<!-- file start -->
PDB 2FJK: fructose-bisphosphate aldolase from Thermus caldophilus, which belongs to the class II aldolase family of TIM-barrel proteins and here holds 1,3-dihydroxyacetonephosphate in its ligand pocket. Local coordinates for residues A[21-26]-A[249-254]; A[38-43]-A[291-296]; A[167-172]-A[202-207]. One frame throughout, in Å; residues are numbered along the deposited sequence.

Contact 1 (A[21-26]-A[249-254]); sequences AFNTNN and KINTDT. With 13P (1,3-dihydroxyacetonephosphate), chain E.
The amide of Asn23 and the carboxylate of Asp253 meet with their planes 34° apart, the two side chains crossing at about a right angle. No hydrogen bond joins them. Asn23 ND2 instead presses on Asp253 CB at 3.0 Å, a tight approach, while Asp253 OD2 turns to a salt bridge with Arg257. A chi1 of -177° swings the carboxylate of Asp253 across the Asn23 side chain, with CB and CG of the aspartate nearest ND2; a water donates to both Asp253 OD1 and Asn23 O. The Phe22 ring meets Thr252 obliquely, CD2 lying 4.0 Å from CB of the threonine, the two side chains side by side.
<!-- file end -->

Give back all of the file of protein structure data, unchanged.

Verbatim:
PDB 2FJK: fructose-bisphosphate aldolase from Thermus caldophilus, which belongs to the class II aldolase family of TIM-barrel proteins and here holds 1,3-dihydroxyacetonephosphate in its ligand pocket. Local coordinates for residues A[21-26]-A[249-254]; A[38-43]-A[291-296]; A[167-172]-A[202-207]. One frame throughout, in Å; residues are numbered along the deposited sequence.

Contact 1 (A[21-26]-A[249-254]); sequences AFNTNN and KINTDT. With 13P (1,3-dihydroxyacetonephosphate), chain E.
The amide of Asn23 and the carboxylate of Asp253 meet with their planes 34° apart, the two side chains crossing at about a right angle. No hydrogen bond joins them. Asn23 ND2 instead presses on Asp253 CB at 3.0 Å, a tight approach, while Asp253 OD2 turns to a salt bridge with Arg257. A chi1 of -177° swings the carboxylate of Asp253 across the Asn23 side chain, with CB and CG of the aspartate nearest ND2; a water donates to both Asp253 OD1 and Asn23 O. The Phe22 ring meets Thr252 obliquely, CD2 lying 4.0 Å from CB of the threonine, the two side chains side by side.